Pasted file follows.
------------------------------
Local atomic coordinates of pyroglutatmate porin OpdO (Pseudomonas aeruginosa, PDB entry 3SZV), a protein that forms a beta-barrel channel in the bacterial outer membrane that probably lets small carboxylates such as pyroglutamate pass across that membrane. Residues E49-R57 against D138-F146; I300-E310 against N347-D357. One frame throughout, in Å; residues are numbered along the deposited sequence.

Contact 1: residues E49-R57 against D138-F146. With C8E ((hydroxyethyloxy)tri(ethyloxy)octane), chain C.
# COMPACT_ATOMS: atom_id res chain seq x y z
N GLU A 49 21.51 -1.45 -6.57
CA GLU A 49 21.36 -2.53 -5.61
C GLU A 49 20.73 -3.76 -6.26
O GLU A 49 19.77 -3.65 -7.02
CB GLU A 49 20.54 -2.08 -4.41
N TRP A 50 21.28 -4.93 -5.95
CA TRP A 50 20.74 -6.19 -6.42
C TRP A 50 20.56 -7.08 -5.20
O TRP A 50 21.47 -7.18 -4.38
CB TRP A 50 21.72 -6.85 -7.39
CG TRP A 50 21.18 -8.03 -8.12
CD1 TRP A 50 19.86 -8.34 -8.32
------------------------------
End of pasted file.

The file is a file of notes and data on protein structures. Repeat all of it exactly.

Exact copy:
Local atomic coordinates of pyroglutatmate porin OpdO (Pseudomonas aeruginosa, PDB entry 3SZV), a protein that forms a beta-barrel channel in the bacterial outer membrane that probably lets small carboxylates such as pyroglutamate pass across that membrane. Residues E49-R57 against D138-F146; I300-E310 against N347-D357. One frame throughout, in Å; residues are numbered along the deposited sequence.

Contact 1: residues E49-R57 against D138-F146. With C8E ((hydroxyethyloxy)tri(ethyloxy)octane), chain C.
# COMPACT_ATOMS: atom_id res chain seq x y z
N GLU A 49 21.51 -1.45 -6.57
CA GLU A 49 21.36 -2.53 -5.61
C GLU A 49 20.73 -3.76 -6.26
O GLU A 49 19.77 -3.65 -7.02
CB GLU A 49 20.54 -2.08 -4.41
N TRP A 50 21.28 -4.93 -5.95
CA TRP A 50 20.74 -6.19 -6.42
C TRP A 50 20.56 -7.08 -5.20
O TRP A 50 21.47 -7.18 -4.38
CB TRP A 50 21.72 -6.85 -7.39
CG TRP A 50 21.18 -8.03 -8.12
CD1 TRP A 50 19.86 -8.34 -8.32